Keila Szpaller

(Daily Montanan) The Montana Public Service Commission should approve a rate for Montana-Dakota Utilities that translates to a 9.1% increase for residential customers, or $96.09 more a year, according to a PSC staff recommendation released last week.

The recommendation, not yet scheduled as an action item for the PSC as of Monday, came on the heels of another listening session where customers, including farmers and elected officials, said the proposed rates would hurt already-beleaguered eastern Montana communities.

“They’re too profitable already — and I’m a shareholder, by the way,” said Richland County Commissioner Duane Mitchell of MDU at a public hearing in Sidney.

However, the PSC staff recommendation aligns with a settlement endorsed by MDU, the Montana Consumer Counsel, and Denbury Onshore LLC, an oil and natural gas company participating in the case.

The proposed rate increase would affect 25,600 electric customers in eastern Montana.

If approved by the PSC, the settlement would bring another $6.1 million to MDU, which had initially requested an additional $10.5 million, according to the stipulated agreement.

The PSC staff memo notes the original proposal would have cost residential customers 19.1% more.

“The stipulated revenue allocation for each of the customer classes is significantly lower than initially proposed by Montana-Dakota and, in some cases, by Denbury, while it is slightly higher than all of MCC’s (Montana Consumer Counsel’s) proposed allocations,” read the July 27 memo. “Staff believes this revenue allocation is reasonable given the parties’ initial positions and the facts in the overall docket.”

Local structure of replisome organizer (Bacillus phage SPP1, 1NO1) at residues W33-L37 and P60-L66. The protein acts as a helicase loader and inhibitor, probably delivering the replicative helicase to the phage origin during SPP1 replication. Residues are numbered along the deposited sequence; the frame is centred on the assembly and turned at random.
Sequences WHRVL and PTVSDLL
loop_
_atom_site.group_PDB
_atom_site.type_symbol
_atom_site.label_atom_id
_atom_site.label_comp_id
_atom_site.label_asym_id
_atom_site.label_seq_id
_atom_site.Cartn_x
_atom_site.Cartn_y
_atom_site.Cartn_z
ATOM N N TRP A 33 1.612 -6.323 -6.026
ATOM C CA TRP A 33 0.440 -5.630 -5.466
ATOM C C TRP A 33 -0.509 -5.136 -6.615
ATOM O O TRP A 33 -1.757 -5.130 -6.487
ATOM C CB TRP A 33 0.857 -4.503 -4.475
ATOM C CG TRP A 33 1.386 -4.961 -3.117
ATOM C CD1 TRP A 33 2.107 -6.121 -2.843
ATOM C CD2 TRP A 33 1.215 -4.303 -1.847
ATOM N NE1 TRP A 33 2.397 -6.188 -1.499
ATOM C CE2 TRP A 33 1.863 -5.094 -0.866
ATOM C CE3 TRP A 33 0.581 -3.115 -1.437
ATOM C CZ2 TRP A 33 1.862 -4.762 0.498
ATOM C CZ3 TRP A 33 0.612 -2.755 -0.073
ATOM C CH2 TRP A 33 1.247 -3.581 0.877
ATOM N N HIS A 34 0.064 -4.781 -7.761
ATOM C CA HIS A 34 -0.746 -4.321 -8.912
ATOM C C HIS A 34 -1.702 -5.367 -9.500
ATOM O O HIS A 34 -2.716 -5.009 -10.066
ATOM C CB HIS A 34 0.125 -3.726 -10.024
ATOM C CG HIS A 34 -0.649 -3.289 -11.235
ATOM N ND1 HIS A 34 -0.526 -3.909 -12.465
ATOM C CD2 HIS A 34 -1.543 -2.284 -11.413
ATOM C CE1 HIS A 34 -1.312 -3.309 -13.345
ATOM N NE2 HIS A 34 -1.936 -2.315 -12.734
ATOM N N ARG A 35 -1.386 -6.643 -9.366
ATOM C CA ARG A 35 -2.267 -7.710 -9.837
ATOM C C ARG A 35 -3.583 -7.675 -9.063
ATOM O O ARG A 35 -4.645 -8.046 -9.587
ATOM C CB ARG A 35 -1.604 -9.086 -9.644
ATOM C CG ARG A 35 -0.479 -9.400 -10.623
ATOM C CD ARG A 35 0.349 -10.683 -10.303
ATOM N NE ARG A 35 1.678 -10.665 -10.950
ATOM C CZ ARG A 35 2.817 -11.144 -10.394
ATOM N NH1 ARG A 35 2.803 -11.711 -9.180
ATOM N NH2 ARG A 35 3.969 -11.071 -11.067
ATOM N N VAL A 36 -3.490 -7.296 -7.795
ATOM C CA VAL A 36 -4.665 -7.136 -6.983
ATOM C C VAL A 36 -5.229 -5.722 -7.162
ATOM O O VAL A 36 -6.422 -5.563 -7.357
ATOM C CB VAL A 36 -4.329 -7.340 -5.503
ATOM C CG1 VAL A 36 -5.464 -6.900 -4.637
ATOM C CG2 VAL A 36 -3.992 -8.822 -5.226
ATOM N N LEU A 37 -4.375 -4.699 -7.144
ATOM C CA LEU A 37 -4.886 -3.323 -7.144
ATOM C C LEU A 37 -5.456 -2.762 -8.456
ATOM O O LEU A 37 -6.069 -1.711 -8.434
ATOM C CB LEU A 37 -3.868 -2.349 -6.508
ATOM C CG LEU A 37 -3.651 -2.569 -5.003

Currently made up of five elected Republicans, the PSC regulates monopoly utilities in Montana.

In listening sessions and letters to commissioners, many customers and elected officials have been unconvinced the proposed rate increase is just.

They also have argued MDU initially requested a significant increase in revenue only to be able to artificially lower its request later to an amount that still enriches monopoly shareholders on the backs of seniors, food producers, and people earning lower salaries.

At the Sidney hearing last week, Burt Keltner, CEO of Prairie Community Hospital in Terry, read a letter he wrote to the PSC requesting denial of the rate increase. He said eastern Montana already has been hit by COVID-19, “drastic drought” and inflation.

He shared the effects the hospital experienced during four years in power bills for one winter month and one summer month, even after installing a state-of-the-art HVAC system expected to stabilize energy costs.

In February 2019, Keltner said MDU charged the hospital $2,516.76 for 28 days of use when the temperature was roughly 13 degrees; four years later, the bill hit $4,605.17 for the same period with temps at 25 degrees.

From July 2019 to 2023, the power bill went from $831.89 to $2,368.14 for 28 days, he said. That amounts to a 185% increase, and he said MDU now wants another 37%.

In a phone call Monday, Keltner said the hospital did expand since 2019, but only minimally, for a capacity of 25 rather than 22, or a footprint of an additional 10-15% — nothing he expects would contribute to the large increase, especially with the new HVAC.

In many eastern Montana counties, he also said the small hospitals are the largest employer: “If anything affects us, it affects everything in the county.”

Additionally, he said agricultural communities have more incidents that require emergency services; if the small hospitals can’t accommodate emergency room needs, people experiencing a traumatic injury will wait 45 to 90 minutes for help instead of 15 to 45 minutes.

“Please deny that proposed rate increase and ask MDU to do what the rest of us in eastern Montana have done,” Keltner said at the meeting. “Tighten the belt and work through the current economic climate with what they have on hand.”